Evolution of Smooth (EOS) launched the “Bless Your F*ing Cooch” campaign to capitalize on the attention of influencer Carly Joy’s viral, unfiltered Tik-Tok video describing how she uses their product to shave her pubic hair. The brand was quick to add her explicit “Bless Your F*ing Cooch” phrase to their packaging, engaged diverse influencers they were already working with, and used clever hashtags like #smoothhooha to encourage others to share. Tapping into a real mix of different ethnicities created wide appeal for the campaign. Discussing and normalizing a topic that women find shameful built goodwill for the brand. Example influencers for the campaign include @itsemilyrios, @gabbymorr and @remibader.
Lessons from Eos’s social win include the importance of social listening, building long-term relationships with diverse influencers who can explain why and how to use your products in a culturally nuanced way, and the effectiveness of joining versus trying to create a new conversation.
HOME DEPOT | Empower creators to create their own stories
When a dance video using the Home Depot Beat by @creditablecris went viral, Home Depot made the video’s catchy theme song available for others. It has since been used in more than 615K videos. To build its own TikTok presence, Home Depot has partnered with multicultural influencers like @DearDarlenee who used the store’s materials to build an ofrenda for Dia De Muertos to create authentic content.
Lessons from Home Depot’s social win include joining in on trends to engage Gen-Z audiences in fun ways and being specific in their cultural representation to appeal to multicultural consumers.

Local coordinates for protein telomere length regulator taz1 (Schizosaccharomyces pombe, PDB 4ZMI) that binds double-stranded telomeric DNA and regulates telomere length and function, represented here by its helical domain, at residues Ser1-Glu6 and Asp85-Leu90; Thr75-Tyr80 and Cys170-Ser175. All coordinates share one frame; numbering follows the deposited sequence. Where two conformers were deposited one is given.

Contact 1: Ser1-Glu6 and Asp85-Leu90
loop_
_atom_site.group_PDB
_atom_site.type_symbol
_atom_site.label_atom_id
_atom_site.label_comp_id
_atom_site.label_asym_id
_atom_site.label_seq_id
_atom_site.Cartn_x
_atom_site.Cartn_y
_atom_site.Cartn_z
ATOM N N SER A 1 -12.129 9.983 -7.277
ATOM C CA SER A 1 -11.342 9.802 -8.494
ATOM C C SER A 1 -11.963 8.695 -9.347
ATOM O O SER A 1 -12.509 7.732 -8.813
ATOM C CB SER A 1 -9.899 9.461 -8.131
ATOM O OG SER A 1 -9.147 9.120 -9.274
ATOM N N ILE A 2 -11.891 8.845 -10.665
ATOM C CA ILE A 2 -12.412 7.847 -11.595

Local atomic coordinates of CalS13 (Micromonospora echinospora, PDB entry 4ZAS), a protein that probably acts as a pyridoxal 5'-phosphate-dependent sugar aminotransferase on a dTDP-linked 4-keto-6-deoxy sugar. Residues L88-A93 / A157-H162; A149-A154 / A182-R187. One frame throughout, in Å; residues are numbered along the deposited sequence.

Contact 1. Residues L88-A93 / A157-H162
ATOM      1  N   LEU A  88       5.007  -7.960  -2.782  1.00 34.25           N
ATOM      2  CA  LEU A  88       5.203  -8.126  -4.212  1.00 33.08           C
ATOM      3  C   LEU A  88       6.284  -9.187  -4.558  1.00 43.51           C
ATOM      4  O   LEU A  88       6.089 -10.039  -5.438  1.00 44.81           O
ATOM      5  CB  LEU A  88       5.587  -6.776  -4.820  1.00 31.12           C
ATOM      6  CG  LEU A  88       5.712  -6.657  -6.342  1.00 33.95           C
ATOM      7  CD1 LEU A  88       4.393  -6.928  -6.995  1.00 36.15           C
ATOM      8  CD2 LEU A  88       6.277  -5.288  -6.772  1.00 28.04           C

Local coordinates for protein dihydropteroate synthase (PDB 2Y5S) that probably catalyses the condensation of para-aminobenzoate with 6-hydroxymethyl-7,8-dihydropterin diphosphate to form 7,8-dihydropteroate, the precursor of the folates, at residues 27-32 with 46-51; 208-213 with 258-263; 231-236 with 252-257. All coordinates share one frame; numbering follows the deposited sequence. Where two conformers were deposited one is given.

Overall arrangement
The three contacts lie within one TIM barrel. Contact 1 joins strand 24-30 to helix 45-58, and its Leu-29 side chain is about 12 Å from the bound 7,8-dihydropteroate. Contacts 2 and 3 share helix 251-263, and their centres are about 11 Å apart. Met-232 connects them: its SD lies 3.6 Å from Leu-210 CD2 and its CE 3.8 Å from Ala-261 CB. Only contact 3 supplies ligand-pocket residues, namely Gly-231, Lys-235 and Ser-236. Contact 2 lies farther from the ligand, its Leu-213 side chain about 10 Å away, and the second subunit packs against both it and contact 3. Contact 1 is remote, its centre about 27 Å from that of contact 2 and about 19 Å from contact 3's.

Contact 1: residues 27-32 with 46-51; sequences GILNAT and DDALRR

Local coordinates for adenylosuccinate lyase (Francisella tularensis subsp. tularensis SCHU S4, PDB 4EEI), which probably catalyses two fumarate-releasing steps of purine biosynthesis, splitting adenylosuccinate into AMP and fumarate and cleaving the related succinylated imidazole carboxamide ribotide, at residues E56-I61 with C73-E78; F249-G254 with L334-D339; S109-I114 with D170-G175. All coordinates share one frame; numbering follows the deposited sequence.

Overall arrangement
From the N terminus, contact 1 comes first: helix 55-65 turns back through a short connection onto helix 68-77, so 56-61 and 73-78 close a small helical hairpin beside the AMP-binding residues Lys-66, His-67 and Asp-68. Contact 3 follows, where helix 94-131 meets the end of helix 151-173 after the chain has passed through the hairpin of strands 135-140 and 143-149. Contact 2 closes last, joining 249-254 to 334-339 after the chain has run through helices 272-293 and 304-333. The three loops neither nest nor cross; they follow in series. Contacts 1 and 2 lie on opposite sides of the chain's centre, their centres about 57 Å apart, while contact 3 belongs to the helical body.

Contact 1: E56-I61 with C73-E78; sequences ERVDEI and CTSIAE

Fenty Beauty | Build inclusivity into your brand DNA by starting with the product you offer
Fenty Beauty transformed the beauty industry by launching a foundation with 45 shades (now 50). The “Fenty Effect” motivated other brands to broaden their different shades. It’s a rare example where inclusivity was a product, not just a message-led strategy.
“The best way to break through with inclusive marketing is to share authentic stories that are rooted in culture and are emotionally meaningful to the consumers you serve,” said Sandy Saputo, chief marketing officer at Kendo Brands, which includes Fenty Beauty Think with Google.
Fenty’s influencer partnerships across the Asian, Black, Latino, LGBTQ+, and disabled communities sparked content that resonated and built the buzz around the brand broadly. Their influencer ambassador program attracts superstars to micro-influencers.
In this post, we’ve explored how you can craft marketing strategies that make your diverse customers feel seen and appreciated. We’ve shown you how companies create authentic stories backed by meaningful action, involve their diverse employees to celebrate community accomplishments and showcase how products enable consumers’ lives. We’ve also looked at how companies use social media to normalize taboo topics by leaning into existing conversations, empower creators to create their own stories, and build inclusivity into brands, starting with products.
As we noted at the beginning, building inclusivity isn’t easy, but it is worthwhile. We hope this post has given you some ideas for reaching diverse consumers. You can reach me at email@example.com to discuss diverse audiences further!